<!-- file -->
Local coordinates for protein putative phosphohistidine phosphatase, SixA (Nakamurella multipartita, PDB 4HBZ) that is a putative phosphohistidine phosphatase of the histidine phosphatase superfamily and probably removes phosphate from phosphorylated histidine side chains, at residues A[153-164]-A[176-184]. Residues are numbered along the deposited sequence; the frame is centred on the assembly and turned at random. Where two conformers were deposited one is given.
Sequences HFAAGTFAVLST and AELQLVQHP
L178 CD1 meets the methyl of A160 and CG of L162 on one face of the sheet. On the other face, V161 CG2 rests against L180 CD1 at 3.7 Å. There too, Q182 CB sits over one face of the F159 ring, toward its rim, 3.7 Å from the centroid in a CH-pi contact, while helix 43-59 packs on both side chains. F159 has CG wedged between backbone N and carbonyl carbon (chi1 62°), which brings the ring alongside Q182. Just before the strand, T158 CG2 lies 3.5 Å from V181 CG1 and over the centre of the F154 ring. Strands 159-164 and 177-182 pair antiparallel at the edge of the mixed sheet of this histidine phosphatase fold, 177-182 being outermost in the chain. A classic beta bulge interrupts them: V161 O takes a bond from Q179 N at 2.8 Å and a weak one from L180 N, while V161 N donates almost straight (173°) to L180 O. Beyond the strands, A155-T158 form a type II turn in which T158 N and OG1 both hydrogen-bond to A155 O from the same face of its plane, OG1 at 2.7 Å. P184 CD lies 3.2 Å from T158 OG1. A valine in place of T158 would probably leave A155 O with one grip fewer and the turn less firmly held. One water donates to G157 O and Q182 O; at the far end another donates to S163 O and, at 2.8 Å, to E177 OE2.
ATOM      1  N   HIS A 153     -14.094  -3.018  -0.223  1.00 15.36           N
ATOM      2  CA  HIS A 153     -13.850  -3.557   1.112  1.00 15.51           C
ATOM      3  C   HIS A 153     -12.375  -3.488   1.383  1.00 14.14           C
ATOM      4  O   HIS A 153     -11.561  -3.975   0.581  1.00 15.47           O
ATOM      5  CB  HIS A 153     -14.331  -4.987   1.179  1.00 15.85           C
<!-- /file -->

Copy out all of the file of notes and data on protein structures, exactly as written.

Local coordinates for protein putative phosphohistidine phosphatase, SixA (Nakamurella multipartita, PDB 4HBZ) that is a putative phosphohistidine phosphatase of the histidine phosphatase superfamily and probably removes phosphate from phosphorylated histidine side chains, at residues A[153-164]-A[176-184]. Residues are numbered along the deposited sequence; the frame is centred on the assembly and turned at random. Where two conformers were deposited one is given.
Sequences HFAAGTFAVLST and AELQLVQHP
L178 CD1 meets the methyl of A160 and CG of L162 on one face of the sheet. On the other face, V161 CG2 rests against L180 CD1 at 3.7 Å. There too, Q182 CB sits over one face of the F159 ring, toward its rim, 3.7 Å from the centroid in a CH-pi contact, while helix 43-59 packs on both side chains. F159 has CG wedged between backbone N and carbonyl carbon (chi1 62°), which brings the ring alongside Q182. Just before the strand, T158 CG2 lies 3.5 Å from V181 CG1 and over the centre of the F154 ring. Strands 159-164 and 177-182 pair antiparallel at the edge of the mixed sheet of this histidine phosphatase fold, 177-182 being outermost in the chain. A classic beta bulge interrupts them: V161 O takes a bond from Q179 N at 2.8 Å and a weak one from L180 N, while V161 N donates almost straight (173°) to L180 O. Beyond the strands, A155-T158 form a type II turn in which T158 N and OG1 both hydrogen-bond to A155 O from the same face of its plane, OG1 at 2.7 Å. P184 CD lies 3.2 Å from T158 OG1. A valine in place of T158 would probably leave A155 O with one grip fewer and the turn less firmly held. One water donates to G157 O and Q182 O; at the far end another donates to S163 O and, at 2.8 Å, to E177 OE2.
ATOM      1  N   HIS A 153     -14.094  -3.018  -0.223  1.00 15.36           N
ATOM      2  CA  HIS A 153     -13.850  -3.557   1.112  1.00 15.51           C
ATOM      3  C   HIS A 153     -12.375  -3.488   1.383  1.00 14.14           C
ATOM      4  O   HIS A 153     -11.561  -3.975   0.581  1.00 15.47           O
ATOM      5  CB  HIS A 153     -14.331  -4.987   1.179  1.00 15.85           C